As a parent, you fondly remember the days when you could work uninterrupted for stretches of four, five, or six (!) hours at a time. Now though, with kids at home — especially young ones — the structure of your workday and how much you can accomplish has drastically shifted.
So what can you do to get guilt-free work done at home while being present for your kids?
Five Tactics to Skyrocket Your Productivity When Working at Home with Kids
Tactic #1: Work around your kids’ schedule.
While the popular advice of a set schedule was useful once upon a time, it no longer applies as a parent of a young child.
Now your best bet is to work around your kids’ schedules, which means you can fit in work if you:
- Get up in the morning before they do
- Take advantage of nap times
- Work while they’re at school, a dance lesson or soccer practices
- Have someone watch them, like a babysitter, relative, or partner
- “Quiet Time” – These are items that require focus, concentration, and, ideally, blocks of time (see tactic #1). Items that fall into this category are content creation, strategic work, or client meetings.
- “Smart Phone” – These tasks could be done on the go, like looking through your newsfeed, commenting on social media updates of experts you follow, or brainstorming ideas for the next batch of articles.
- “Interruption Friendly” – These tasks are ones you can work on while your flash card says “red”. Your kids may interrupt or you may have to interrupt what you are doing yourself to go and check out why it got so quiet all of a sudden. 😉
- “Wine Time” – These are items that you have to do, but dread, like bookkeeping, weekly task or metric reviews, or cleaning up the mess in your inbox.
By working around the little ones’ schedules, you can be engaged when they need you and still accomplish tasks in shorter stretches of uninterrupted time.
Tactic #2: Set interruption rules.
Young children can’t understand when not to interrupt you just by looking at you. If they’re old enough to identify colors or assign meaning to pictures, you can introduce a game to help them know when they may and may not interrupt you (and hint, this works well with adults too ;]).
For example, have either a green or red flash card on your desk and explain to your kids how you’d like them to behave when they see each sign.
Finally, at all costs avoid multitasking, like, pretending that you are listening to your child while drafting an e-mail or sitting to draw with her while looking through your newsfeed on your phone.
Setting interruption rules allows you to work guilt-free, teaches your children boundaries, and lets you be fully present when you can spend time with them.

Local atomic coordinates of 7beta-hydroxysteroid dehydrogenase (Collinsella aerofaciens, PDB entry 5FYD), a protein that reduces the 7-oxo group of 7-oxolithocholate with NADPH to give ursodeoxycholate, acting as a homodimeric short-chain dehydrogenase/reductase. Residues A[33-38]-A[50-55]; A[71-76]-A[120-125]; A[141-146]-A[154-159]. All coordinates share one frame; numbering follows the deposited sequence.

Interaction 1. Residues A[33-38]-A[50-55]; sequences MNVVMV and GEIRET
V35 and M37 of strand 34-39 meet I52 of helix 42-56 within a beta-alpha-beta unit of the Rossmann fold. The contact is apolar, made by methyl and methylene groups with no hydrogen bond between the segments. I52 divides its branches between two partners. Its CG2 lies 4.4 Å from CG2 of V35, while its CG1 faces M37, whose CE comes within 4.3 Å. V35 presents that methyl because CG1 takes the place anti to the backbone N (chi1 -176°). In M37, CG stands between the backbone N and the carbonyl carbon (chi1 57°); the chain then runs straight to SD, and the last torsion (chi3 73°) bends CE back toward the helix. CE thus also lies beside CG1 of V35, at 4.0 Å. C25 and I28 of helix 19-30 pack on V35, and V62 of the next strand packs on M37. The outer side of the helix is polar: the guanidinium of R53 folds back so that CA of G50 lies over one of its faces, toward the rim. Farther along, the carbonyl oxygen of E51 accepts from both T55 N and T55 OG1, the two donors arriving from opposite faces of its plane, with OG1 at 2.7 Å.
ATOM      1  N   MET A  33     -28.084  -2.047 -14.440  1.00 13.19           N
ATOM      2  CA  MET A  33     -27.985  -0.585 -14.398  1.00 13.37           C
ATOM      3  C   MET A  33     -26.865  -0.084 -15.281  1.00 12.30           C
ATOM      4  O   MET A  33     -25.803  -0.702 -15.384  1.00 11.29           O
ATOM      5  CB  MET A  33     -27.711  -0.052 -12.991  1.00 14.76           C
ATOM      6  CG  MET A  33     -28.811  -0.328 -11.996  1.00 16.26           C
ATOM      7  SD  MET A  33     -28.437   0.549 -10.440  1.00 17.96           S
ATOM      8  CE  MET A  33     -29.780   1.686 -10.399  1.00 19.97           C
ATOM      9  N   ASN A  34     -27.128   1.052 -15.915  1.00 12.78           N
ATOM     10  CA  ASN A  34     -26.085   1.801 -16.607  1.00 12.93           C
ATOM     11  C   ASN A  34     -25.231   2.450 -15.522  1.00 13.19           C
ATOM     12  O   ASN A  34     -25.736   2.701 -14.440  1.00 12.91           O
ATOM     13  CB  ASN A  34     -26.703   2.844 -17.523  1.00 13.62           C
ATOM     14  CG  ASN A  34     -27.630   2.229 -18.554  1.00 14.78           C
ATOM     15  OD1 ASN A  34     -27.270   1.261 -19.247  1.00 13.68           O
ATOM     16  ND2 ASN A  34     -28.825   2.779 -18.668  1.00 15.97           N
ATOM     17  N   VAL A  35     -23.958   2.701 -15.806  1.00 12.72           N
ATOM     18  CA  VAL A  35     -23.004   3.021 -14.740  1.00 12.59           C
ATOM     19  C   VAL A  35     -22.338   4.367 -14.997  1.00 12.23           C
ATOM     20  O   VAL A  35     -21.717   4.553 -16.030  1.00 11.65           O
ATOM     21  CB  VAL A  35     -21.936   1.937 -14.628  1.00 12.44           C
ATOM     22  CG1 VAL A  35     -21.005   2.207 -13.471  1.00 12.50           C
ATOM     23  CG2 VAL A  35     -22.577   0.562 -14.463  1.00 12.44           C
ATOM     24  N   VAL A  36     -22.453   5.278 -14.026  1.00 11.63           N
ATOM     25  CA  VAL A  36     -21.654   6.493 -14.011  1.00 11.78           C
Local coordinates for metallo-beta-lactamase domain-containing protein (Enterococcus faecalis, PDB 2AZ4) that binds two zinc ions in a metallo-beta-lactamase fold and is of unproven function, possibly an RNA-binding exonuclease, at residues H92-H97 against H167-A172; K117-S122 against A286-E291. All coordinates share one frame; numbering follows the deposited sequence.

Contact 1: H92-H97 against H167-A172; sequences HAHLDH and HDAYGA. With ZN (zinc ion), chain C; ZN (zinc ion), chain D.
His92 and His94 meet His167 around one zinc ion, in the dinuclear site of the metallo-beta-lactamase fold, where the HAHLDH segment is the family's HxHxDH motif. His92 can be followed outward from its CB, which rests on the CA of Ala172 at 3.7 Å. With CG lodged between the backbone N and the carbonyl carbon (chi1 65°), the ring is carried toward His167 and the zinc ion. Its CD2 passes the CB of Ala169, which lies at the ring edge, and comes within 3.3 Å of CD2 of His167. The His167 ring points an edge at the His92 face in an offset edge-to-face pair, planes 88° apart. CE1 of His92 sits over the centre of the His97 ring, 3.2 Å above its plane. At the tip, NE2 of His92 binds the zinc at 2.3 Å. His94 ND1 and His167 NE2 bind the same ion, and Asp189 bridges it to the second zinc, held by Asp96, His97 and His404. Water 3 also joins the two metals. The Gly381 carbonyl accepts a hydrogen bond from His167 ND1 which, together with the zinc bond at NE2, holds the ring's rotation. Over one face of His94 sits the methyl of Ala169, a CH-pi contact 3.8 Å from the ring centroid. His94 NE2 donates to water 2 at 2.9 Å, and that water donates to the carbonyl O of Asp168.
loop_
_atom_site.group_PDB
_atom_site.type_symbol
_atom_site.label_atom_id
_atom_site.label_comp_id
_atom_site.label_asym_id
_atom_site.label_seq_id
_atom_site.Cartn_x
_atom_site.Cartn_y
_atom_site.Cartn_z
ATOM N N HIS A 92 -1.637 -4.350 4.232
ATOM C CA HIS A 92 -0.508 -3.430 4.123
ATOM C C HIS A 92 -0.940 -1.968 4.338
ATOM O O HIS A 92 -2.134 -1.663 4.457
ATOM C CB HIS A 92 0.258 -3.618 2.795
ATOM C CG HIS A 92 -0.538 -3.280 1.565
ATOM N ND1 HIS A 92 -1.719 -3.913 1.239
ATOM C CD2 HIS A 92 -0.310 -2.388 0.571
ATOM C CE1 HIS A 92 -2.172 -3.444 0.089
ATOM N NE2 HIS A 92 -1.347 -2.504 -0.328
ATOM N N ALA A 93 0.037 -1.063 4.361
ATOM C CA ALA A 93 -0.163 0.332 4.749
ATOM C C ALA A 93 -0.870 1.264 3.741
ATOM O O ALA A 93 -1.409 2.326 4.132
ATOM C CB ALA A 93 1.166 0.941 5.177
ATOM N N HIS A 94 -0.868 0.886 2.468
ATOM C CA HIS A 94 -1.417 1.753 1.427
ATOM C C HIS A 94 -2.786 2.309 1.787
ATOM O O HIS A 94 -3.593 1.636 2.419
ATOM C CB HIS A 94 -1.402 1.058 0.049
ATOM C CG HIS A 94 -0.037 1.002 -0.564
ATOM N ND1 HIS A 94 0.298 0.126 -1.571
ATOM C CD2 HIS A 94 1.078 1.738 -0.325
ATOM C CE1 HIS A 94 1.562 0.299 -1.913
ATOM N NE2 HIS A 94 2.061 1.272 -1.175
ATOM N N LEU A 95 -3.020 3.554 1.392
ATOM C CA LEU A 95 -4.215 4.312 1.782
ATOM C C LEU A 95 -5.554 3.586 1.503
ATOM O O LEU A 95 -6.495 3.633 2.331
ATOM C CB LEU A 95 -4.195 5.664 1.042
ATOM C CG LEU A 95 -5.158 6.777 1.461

Tactic #3: Be prepared.
When you take the steps outlined above, you will no longer feel at the mercy of your circumstances.
You’ll have created blocks of time for focused work and pockets of time for work that require less concentration, so your next step is to ensure that you can take advantage of that specially carved out time.
In order to do that, assign a category for each item within your preferred task management tool so you know what conditions you need to accomplish them.
In Asana or Evernote, for example, you can use tags for this purpose. Trello, on the other hand, lets you assign labels. At the beginning of each work-sprint, run a search for a specific tag or label and you can have your list of items in a matter of seconds.
Here are some examples:
When you prepare yourself and your children for your workday, you ensure that you get the most important tasks accomplished while also making maximum use of the time you have.
Tactic #4: Take breaks.
Remember to take regular breaks. It will help the kids form the habit of not interrupting you when they shouldn’t and allow you to recharge before the next work-sprint.
These breaks will also help keep away the guilt you might be feeling non-stop when you’re working and not spending time with your child.
Tactic #5: Stop doing everything yourself.
The idea that you’ve got to be doing everything yourself because no one can do it better than you is an excuse not to own up to being the CEO of your company. No matter how small it is.
So, outline your systems (workflows and processes), find people who can follow directions, pay attention to detail, and share your vision for your business, and let them handle things that aren’t in your “zone of genius.”
Maybe in the beginning, your budget will not allow to have that person for as many hours as you need. Start small. See what else you might offer them that would give them as much value as a monetary exchange.
Do you have to be a systems person to create systems in your business? NO. All you need to do is record what and how you do things and save the descriptions in a place where your (future) team members can easily find and access them. Tools like Asana, Trello, or Evernote are fantastic for that.
Need more guidance on where and how to create systems?
Check out Natasha Vorompiova’s flagship program Systematic Success. What makes this program unique is that it’s focused on helping you take immediate action. Every week, your course materials will be delivered directly into a shared Evernote Notebook, Asana Project, or Trello board — whichever tool you prefer. That way, you can create your systems right then and there and have Natasha course correct you when needed.
Make sure to establish boundaries for both your kids and business. It will not only help you create time to spend with kids, but also significantly improve your productivity.
What do you do to get guilt-free work done from home with kids?